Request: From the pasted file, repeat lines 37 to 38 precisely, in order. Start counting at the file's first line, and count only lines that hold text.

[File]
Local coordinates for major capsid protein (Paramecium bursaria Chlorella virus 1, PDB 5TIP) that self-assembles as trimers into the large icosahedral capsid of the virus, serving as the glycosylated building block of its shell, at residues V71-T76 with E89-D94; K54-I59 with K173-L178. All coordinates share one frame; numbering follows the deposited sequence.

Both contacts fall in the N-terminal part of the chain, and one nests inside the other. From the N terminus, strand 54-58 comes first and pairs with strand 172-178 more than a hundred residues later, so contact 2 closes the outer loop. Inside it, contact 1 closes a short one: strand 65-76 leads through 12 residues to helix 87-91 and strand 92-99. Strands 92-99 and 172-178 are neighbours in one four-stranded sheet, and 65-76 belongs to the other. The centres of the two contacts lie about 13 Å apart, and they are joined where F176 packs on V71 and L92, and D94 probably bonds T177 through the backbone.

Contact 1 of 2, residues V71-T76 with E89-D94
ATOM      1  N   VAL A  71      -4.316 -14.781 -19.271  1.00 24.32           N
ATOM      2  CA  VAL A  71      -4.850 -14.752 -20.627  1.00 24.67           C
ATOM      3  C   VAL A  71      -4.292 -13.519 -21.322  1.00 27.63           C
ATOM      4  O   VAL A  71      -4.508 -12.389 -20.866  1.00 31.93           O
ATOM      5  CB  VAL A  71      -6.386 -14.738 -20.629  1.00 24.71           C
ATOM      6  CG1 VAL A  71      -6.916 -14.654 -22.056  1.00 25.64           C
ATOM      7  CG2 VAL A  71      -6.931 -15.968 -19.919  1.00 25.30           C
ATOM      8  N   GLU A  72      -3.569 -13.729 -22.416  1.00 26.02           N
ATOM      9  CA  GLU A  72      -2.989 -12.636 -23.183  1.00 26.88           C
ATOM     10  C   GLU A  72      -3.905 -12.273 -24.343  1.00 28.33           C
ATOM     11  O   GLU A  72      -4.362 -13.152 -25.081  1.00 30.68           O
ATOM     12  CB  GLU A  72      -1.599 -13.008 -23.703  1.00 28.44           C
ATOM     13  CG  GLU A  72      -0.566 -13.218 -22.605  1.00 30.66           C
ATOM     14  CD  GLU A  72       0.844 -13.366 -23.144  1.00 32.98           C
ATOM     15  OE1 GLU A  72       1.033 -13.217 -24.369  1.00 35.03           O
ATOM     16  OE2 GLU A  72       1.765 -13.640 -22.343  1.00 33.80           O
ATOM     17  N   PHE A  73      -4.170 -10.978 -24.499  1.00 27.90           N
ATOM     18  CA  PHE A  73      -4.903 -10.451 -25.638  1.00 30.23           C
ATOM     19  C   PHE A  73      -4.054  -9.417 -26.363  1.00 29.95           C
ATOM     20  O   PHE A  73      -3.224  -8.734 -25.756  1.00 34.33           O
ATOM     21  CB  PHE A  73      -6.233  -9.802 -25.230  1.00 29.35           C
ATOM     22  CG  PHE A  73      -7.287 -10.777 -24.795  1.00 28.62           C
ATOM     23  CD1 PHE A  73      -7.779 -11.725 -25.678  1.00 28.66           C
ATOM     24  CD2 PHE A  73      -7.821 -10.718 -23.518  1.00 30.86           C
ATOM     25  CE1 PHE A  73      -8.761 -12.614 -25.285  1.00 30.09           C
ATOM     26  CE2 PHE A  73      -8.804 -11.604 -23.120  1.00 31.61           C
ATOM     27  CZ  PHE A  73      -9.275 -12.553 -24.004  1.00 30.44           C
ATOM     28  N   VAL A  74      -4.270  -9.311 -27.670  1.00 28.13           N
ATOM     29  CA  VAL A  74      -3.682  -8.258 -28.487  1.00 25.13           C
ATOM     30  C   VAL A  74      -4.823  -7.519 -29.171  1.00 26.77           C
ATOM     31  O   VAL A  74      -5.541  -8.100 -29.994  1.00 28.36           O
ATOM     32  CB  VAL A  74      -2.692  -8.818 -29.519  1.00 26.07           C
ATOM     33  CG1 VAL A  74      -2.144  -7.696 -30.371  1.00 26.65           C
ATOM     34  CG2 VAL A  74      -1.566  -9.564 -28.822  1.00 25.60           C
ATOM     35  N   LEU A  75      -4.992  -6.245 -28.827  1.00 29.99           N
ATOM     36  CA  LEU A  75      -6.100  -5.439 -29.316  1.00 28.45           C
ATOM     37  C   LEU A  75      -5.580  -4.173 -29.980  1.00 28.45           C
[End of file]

ATOM     34  CG2 VAL A  74      -1.566  -9.564 -28.822  1.00 25.60           C
ATOM     35  N   LEU A  75      -4.992  -6.245 -28.827  1.00 29.99           N